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Critical Reception: Codemasters'  DiRT 3

Critical Reception: Codemasters' DiRT 3

May 25, 2011 | By Danny Cowan




This week's edition of Critical Reception examines online reaction to Codemasters' rally racing sequel DiRT 3, which reviews hail as "the definitive off-road racing game." DiRT 3 currently earns a score of 89 out of 100 at Metacritic.com.

Drew Scanlon at Giant Bomb gives DiRT 3 5 out of 5 stars. "I was a little worried when I first started playing DiRT 3. It seemed, in those first few hours, pretty similar to DiRT 2," he admits. "But after thoroughly exploring all the game has to offer, I can assure you it's much more than a simple rehash of 2009's offering."

"Unlike DiRT 2, which grouped series by locale, DiRT 3 jumps around between eight environments," he continues. "That's one fewer locale than DiRT 2, but DiRT 3 makes up for it with an increased number of tracks (double that of DiRT 2) and the inclusion of weather and time-of-day options."

These new elements add a lot to the core gameplay. "Some circuit tracks are so dark that you'll find yourself having to memorize where turns are, turning blindly into blackness, hoping that your headlights will reveal some familiar section of wall," Scanlon recalls. "Nighttime rally courses are similarly intense, requiring you to rely almost exclusively on your co-driver for directions. Night races are, in short, awesome."

"For those worried that the game may be losing its hardcore roots, fear not," Scanlon assures. "DiRT 3 retains the series' signature physics-regulated handling system, and even improves it a bit by adding independent suspension so cars rock realistically with changes in direction. It's hardly a noticeable improvement until you go back to DiRT 2 and try to play without it. The graphics are similarly improved, with many minor upgrades conspiring to create some truly beautiful environments, and at no cost to a steady framerate."

"The DiRT series has carved out a nice little niche in the racing game genre, one between the who-needs-the-brake-button-anyway madness of games like Motorstorm and Burnout, and clinical, it's-fun-because-it's-real simulations like Gran Turismo and Forza," Scanlon notes. "Everything fans of the series have come to love in past games has been tuned and upgraded, making it feel an awful lot like the definitive off-road racing game."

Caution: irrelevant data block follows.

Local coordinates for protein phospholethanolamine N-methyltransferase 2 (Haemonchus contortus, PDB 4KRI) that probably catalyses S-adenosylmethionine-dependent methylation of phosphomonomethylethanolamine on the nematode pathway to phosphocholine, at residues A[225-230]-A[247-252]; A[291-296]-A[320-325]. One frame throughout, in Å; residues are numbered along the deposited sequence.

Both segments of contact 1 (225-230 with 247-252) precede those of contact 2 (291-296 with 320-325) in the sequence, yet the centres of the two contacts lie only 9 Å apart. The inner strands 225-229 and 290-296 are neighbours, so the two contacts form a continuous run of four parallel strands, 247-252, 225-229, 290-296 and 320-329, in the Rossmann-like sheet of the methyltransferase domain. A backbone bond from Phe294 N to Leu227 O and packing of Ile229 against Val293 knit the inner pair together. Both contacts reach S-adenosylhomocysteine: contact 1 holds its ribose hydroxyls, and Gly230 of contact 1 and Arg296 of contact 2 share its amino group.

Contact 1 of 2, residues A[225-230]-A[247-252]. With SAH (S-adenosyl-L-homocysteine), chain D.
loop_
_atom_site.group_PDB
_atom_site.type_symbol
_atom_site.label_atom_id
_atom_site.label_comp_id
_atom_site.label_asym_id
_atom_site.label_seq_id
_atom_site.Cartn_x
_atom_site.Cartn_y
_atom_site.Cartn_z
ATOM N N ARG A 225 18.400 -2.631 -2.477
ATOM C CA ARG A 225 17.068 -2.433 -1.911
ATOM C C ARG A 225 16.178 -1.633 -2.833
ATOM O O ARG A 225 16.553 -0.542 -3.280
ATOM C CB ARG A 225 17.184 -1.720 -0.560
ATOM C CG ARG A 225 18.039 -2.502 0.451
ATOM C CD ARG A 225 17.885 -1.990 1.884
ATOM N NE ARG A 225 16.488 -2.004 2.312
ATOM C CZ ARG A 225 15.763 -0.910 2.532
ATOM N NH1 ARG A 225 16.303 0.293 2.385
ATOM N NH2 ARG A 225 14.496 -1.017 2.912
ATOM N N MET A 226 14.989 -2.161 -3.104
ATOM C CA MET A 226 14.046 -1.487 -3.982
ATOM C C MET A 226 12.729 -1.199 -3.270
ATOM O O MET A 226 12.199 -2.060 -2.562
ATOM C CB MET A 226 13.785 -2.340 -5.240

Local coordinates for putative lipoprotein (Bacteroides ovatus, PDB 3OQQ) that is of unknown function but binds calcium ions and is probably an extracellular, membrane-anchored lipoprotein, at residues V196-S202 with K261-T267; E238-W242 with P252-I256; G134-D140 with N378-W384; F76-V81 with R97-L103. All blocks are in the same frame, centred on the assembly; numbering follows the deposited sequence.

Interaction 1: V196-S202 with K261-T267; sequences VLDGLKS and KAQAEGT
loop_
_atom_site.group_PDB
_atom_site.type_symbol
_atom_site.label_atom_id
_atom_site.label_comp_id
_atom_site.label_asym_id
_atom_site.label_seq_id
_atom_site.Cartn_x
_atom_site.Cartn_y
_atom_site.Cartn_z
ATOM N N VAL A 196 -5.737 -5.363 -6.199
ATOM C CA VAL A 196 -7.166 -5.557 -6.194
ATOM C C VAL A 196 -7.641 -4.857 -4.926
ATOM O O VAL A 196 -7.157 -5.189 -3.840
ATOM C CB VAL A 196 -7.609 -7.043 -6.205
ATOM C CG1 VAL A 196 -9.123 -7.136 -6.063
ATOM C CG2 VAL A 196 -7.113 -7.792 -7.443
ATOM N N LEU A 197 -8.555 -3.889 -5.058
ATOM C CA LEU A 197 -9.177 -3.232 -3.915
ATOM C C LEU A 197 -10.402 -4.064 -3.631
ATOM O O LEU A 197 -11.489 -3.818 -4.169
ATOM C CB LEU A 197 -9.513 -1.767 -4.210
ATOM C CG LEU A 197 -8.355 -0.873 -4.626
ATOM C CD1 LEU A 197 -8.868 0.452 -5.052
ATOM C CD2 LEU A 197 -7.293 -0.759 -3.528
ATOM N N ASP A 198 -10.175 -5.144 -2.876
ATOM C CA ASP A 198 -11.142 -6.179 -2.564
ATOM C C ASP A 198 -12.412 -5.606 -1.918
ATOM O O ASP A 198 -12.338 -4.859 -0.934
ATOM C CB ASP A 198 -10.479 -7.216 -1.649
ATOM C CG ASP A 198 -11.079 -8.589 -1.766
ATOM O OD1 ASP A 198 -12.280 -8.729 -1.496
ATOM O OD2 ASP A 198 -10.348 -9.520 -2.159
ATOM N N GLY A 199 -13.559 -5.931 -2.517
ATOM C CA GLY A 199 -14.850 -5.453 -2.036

Joystiq's Taylor Cocke rates DiRT 3 at 4.5 stars. "DiRT 3 really, really wants you to love rally racing as much as it does," he begins. "It wants you to love the speed, the grit, and the cheers of the crowd just barely audible over the roar of your engine. It also wants you to love how difficult the sport is, how tough it is to keep your off-road vehicle on the road in muddy terrain."

"For DiRT 3, [Codemasters] has taken the formula from the 2009's wonderful DiRT 2 and expanded on it in just about every way possible," Cocke writes. "There are more cars, more tracks, more locations, and a slew of new modes in both single and multiplayer. The four racing seasons in the campaign mode (and the masters-only World Tour mode after them) take your lead foot through 100+ different tracks, in locations as disparate as Kenya, Lake Michigan and Norway."

Cocke praises DiRT 3's options for newcomers. "For Casual players, brakes are automatically triggered and the game gives little nudges to keep the care on the right path, effectively making an experience more akin to an arcade racer," he explains. "There's also the Flashback system (available in most difficulties), which allows you to turn back time at the push of a button. Take a nasty spill off a cliff? No problem, just spin that clock right on back."

"DiRT 3 succeeds in accomplishing what it wants to do," Cocke sums up. "It has the capability to convert people who aren't particularly interested in rally racing to addicts who need just one more race or Gymkhana event. It would seem that Codemasters' love for the sport is infectious."

IGN's Peter Eykemans scores DiRT 3 at 8.5 out of 10. "There's a good chance I'll never hurtle down the backroads of Finland at more than 100 mph in a BMW Z4," he says. "But to be able to experience such a feat in a safe environment is divine. DiRT 3 delivers this power, reminding rally nuts what a fun ride this series is."

"The driving in DiRT 3 feels tight and responsive, and the six tuning options return to balance out any terrain type," Eykemans continues. "Cars respond effectively to the slightest control touches and the need for tight braking stands out. Every slide from gravel onto tarmac or snow feels significant and the variations require extreme concentration."

A new approach to car collecting doesn't work as well as it did in previous games, however. "Codemasters made an odd choice with car collections," Eykemans notes. "Money's been thrown out the window and cars are automatically sent over by teams and sponsors through leveling up. It feels as though nothing's been accomplished when the garage is full of random new cars I didn't specifically choose. Also, the newest cars provide the greatest driving bonuses, so choosing anything less will lead to earning fewer points."

"In DiRT 3 a few scratches tarnish an otherwise impeccable product," Eykemans concludes. "It's a superb racing experience and shouldn't be missed. While the agent isn't the best leader through the tour, and the garage is limited in its operation, the solid gameplay, variety of tracks and events, and overall fun factor make this a terrific game."


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